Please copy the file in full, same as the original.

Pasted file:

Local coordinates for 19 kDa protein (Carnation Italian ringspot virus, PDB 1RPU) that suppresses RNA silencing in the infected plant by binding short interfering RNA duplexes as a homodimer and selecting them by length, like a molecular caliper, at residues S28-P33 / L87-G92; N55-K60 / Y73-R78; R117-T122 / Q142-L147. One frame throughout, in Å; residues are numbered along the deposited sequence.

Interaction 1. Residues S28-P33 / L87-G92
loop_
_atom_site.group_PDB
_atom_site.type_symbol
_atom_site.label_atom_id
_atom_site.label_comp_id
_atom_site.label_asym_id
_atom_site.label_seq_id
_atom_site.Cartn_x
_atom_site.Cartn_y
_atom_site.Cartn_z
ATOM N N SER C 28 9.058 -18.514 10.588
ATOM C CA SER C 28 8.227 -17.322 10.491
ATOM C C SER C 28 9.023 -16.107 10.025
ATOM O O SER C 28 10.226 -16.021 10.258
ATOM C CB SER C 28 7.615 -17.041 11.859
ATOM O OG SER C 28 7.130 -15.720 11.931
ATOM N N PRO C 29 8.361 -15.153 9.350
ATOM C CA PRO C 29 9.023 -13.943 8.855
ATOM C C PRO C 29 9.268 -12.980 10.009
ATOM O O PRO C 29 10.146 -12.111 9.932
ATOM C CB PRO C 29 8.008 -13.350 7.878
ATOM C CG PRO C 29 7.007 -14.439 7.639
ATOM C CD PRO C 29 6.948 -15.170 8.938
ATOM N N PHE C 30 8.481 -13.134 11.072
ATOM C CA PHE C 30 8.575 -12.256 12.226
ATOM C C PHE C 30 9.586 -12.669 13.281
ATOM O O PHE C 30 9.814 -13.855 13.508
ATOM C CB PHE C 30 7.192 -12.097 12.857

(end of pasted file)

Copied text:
Local coordinates for 19 kDa protein (Carnation Italian ringspot virus, PDB 1RPU) that suppresses RNA silencing in the infected plant by binding short interfering RNA duplexes as a homodimer and selecting them by length, like a molecular caliper, at residues S28-P33 / L87-G92; N55-K60 / Y73-R78; R117-T122 / Q142-L147. One frame throughout, in Å; residues are numbered along the deposited sequence.

Interaction 1. Residues S28-P33 / L87-G92
loop_
_atom_site.group_PDB
_atom_site.type_symbol
_atom_site.label_atom_id
_atom_site.label_comp_id
_atom_site.label_asym_id
_atom_site.label_seq_id
_atom_site.Cartn_x
_atom_site.Cartn_y
_atom_site.Cartn_z
ATOM N N SER C 28 9.058 -18.514 10.588
ATOM C CA SER C 28 8.227 -17.322 10.491
ATOM C C SER C 28 9.023 -16.107 10.025
ATOM O O SER C 28 10.226 -16.021 10.258
ATOM C CB SER C 28 7.615 -17.041 11.859
ATOM O OG SER C 28 7.130 -15.720 11.931
ATOM N N PRO C 29 8.361 -15.153 9.350
ATOM C CA PRO C 29 9.023 -13.943 8.855
ATOM C C PRO C 29 9.268 -12.980 10.009
ATOM O O PRO C 29 10.146 -12.111 9.932
ATOM C CB PRO C 29 8.008 -13.350 7.878
ATOM C CG PRO C 29 7.007 -14.439 7.639
ATOM C CD PRO C 29 6.948 -15.170 8.938
ATOM N N PHE C 30 8.481 -13.134 11.072
ATOM C CA PHE C 30 8.575 -12.256 12.226
ATOM C C PHE C 30 9.586 -12.669 13.281
ATOM O O PHE C 30 9.814 -13.855 13.508
ATOM C CB PHE C 30 7.192 -12.097 12.857